The economy has “decelerated somewhat” in the first half of the year, according to Federal Reserve chairman Ben Bernanke, who testified on Capital Hill Tuesday without giving any hints that the Fed is planning further easing.

That prompted a mid-morning sell-off in U.S. stocks, although the equity markets rebounded and ended Tuesday’s trading session back in positive territory.

Overseas markets were mixed.

In Asia, Japan’s Nikkei 225 rose 0.4 percent to 8,755, while Hong Kong’s Hang Seng Index climbed 1.8 percent to 19,455.33.

In Europe, the DAX in Frankfurt was the only index to post gains.

The German market closed up 0.2 percent to 6,577.64, while the FTSE MIB in Milan fell 0.9 percent to 13,536.73 and the FTSE 100 in London retreated 0.6 percent to 5,629.09. The CAC 40 in Paris, meanwhile, sank 0.1 percent to 3,176.97.

In the U.S., the Dow Jones Industrial Average ended the day up 0.6 percent to 12,805.54, following an intraday trading range of 12,645.10 to 12.829.23. The S&P Retail Index gained 0.3 percent to 610.31.

In his testimony to the Senate Banking Committee — the Fed’s semiannual report to Congress — Bernanke provided no new details about what moves the central bank might take to offer additional monetary support to jump-start employment and ensure price stability.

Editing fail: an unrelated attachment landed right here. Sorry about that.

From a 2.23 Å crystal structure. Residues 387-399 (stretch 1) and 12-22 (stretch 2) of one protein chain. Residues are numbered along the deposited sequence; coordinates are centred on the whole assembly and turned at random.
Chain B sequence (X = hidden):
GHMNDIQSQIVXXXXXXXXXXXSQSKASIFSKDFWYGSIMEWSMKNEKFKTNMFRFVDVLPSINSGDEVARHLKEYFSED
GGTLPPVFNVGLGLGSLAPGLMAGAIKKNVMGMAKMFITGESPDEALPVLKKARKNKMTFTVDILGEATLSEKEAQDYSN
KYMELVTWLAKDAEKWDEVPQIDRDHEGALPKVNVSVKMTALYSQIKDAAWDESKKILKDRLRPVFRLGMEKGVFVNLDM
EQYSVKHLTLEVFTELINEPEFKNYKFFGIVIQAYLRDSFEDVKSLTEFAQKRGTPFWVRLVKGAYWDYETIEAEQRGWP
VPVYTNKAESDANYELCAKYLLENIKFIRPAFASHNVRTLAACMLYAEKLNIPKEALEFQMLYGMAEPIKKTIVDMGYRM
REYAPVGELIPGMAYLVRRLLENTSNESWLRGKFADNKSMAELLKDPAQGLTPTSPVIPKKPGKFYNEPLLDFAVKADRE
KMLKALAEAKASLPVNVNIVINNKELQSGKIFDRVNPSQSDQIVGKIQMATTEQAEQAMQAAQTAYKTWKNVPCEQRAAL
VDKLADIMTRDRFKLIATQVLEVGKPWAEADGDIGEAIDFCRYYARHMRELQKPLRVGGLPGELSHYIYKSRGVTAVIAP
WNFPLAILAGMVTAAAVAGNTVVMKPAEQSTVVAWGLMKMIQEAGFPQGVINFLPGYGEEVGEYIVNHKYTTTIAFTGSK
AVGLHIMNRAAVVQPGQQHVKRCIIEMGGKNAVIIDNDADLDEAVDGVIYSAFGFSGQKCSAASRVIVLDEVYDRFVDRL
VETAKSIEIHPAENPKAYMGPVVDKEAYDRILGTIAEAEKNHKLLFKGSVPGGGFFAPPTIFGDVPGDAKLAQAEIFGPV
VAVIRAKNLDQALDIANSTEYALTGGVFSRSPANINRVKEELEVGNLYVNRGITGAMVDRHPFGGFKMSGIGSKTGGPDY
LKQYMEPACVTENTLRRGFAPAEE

“Reflecting its concerns about the slow pace of progress in reducing unemployment and the downside risks to the economic outlook, the Committee made clear at its June meeting that it is prepared to take further action as appropriate to promote a stronger economic recovery and sustained improvement in labor market conditions in a context of price stability,” Bernanke said.

Bernanke told members of the Senate Banking Committee, “The recovery in the United States continues to be held back by a number of other headwinds [in addition to the financial strains from the crisis in Europe], including still-tight borrowing conditions for some businesses and households…the restraining effects of fiscal policy and fiscal uncertainty.” He warned that the reduction in unemployment rate, currently at 8.2 percent, will likely “be frustratingly slow,” citing forecasts in the 7 percent range or higher at the end of 2014.

Bernanke also repeated his words from testimony in February, noting that the FOMC “expects that economic conditions — including low rates of resource utilization and a subdued outlook for inflation over the medium run — are likely to warrant exceptionally low levels for the federal funds rate at least through late 2014.”

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